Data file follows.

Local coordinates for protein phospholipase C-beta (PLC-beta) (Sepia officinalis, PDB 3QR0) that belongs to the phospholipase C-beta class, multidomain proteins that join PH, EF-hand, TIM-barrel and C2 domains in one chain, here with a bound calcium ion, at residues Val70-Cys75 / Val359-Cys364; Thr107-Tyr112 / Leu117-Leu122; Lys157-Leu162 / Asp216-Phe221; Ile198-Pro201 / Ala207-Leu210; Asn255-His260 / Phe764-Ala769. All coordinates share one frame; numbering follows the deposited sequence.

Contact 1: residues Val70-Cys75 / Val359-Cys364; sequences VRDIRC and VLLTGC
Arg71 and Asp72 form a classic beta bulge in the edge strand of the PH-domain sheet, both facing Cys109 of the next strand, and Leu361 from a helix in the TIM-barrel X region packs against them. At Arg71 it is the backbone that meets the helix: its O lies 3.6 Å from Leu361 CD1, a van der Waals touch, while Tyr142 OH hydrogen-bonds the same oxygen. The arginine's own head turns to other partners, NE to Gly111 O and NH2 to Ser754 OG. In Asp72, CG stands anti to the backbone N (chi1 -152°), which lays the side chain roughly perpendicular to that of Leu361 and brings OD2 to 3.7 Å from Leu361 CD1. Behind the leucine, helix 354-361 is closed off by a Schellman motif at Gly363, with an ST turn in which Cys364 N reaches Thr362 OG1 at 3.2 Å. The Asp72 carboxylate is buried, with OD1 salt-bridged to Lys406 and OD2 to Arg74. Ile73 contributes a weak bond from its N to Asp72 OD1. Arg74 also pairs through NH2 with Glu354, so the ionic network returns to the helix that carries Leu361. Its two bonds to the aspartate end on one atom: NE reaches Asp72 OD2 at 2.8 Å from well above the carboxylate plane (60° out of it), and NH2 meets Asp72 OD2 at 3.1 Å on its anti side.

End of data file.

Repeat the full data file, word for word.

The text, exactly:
Local coordinates for protein phospholipase C-beta (PLC-beta) (Sepia officinalis, PDB 3QR0) that belongs to the phospholipase C-beta class, multidomain proteins that join PH, EF-hand, TIM-barrel and C2 domains in one chain, here with a bound calcium ion, at residues Val70-Cys75 / Val359-Cys364; Thr107-Tyr112 / Leu117-Leu122; Lys157-Leu162 / Asp216-Phe221; Ile198-Pro201 / Ala207-Leu210; Asn255-His260 / Phe764-Ala769. All coordinates share one frame; numbering follows the deposited sequence.

Contact 1: residues Val70-Cys75 / Val359-Cys364; sequences VRDIRC and VLLTGC
Arg71 and Asp72 form a classic beta bulge in the edge strand of the PH-domain sheet, both facing Cys109 of the next strand, and Leu361 from a helix in the TIM-barrel X region packs against them. At Arg71 it is the backbone that meets the helix: its O lies 3.6 Å from Leu361 CD1, a van der Waals touch, while Tyr142 OH hydrogen-bonds the same oxygen. The arginine's own head turns to other partners, NE to Gly111 O and NH2 to Ser754 OG. In Asp72, CG stands anti to the backbone N (chi1 -152°), which lays the side chain roughly perpendicular to that of Leu361 and brings OD2 to 3.7 Å from Leu361 CD1. Behind the leucine, helix 354-361 is closed off by a Schellman motif at Gly363, with an ST turn in which Cys364 N reaches Thr362 OG1 at 3.2 Å. The Asp72 carboxylate is buried, with OD1 salt-bridged to Lys406 and OD2 to Arg74. Ile73 contributes a weak bond from its N to Asp72 OD1. Arg74 also pairs through NH2 with Glu354, so the ionic network returns to the helix that carries Leu361. Its two bonds to the aspartate end on one atom: NE reaches Asp72 OD2 at 2.8 Å from well above the carboxylate plane (60° out of it), and NH2 meets Asp72 OD2 at 3.1 Å on its anti side.